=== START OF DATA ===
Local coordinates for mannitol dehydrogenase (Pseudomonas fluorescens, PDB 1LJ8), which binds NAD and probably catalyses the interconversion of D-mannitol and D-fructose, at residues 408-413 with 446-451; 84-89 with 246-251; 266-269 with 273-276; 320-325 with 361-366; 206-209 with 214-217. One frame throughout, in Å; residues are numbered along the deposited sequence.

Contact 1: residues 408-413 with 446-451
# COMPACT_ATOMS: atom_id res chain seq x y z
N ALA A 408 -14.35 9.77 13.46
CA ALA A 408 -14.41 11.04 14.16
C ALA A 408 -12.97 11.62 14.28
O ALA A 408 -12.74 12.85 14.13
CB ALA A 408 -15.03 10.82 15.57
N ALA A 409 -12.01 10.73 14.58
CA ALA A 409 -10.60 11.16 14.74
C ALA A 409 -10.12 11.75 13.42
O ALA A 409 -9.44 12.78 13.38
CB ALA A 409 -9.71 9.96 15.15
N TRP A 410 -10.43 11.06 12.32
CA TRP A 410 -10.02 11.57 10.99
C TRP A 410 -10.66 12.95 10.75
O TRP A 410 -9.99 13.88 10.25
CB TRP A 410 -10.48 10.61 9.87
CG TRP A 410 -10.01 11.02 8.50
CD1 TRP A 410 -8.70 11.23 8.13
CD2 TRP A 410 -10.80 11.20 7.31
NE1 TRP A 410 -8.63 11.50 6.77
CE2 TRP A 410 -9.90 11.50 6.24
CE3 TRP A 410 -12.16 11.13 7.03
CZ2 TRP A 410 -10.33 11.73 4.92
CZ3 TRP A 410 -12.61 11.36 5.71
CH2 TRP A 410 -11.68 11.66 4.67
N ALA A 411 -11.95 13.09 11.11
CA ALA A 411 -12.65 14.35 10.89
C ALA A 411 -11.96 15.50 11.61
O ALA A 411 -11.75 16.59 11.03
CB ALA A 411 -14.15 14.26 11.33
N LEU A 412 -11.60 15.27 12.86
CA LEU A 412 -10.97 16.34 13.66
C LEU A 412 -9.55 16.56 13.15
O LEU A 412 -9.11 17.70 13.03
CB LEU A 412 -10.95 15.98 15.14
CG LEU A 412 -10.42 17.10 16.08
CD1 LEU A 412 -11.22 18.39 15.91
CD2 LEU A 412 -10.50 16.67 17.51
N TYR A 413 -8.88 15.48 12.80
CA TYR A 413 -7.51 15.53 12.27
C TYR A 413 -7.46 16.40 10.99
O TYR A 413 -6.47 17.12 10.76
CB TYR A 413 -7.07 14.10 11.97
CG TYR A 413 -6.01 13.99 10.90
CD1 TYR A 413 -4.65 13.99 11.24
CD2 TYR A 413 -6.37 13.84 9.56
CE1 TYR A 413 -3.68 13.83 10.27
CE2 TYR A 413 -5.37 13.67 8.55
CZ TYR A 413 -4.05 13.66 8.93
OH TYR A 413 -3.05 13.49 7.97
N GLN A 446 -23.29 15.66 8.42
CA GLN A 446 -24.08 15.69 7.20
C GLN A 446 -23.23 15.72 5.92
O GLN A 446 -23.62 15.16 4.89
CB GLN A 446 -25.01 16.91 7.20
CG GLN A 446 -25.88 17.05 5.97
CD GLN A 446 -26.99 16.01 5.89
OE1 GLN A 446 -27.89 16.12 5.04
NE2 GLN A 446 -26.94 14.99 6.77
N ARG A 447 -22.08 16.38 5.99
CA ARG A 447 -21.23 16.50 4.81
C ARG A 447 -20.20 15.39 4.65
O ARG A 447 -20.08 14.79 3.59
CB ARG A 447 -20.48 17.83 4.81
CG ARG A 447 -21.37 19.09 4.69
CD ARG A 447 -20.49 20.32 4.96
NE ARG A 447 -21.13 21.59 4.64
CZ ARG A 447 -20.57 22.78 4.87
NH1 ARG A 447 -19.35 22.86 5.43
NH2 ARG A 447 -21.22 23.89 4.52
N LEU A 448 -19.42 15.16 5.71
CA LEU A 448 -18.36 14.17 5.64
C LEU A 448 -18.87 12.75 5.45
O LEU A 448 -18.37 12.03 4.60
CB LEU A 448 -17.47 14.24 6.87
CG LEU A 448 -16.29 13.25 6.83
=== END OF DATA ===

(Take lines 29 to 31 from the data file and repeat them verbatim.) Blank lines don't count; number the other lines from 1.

CA ALA A 411 -12.65 14.35 10.89
C ALA A 411 -11.96 15.50 11.61
O ALA A 411 -11.75 16.59 11.03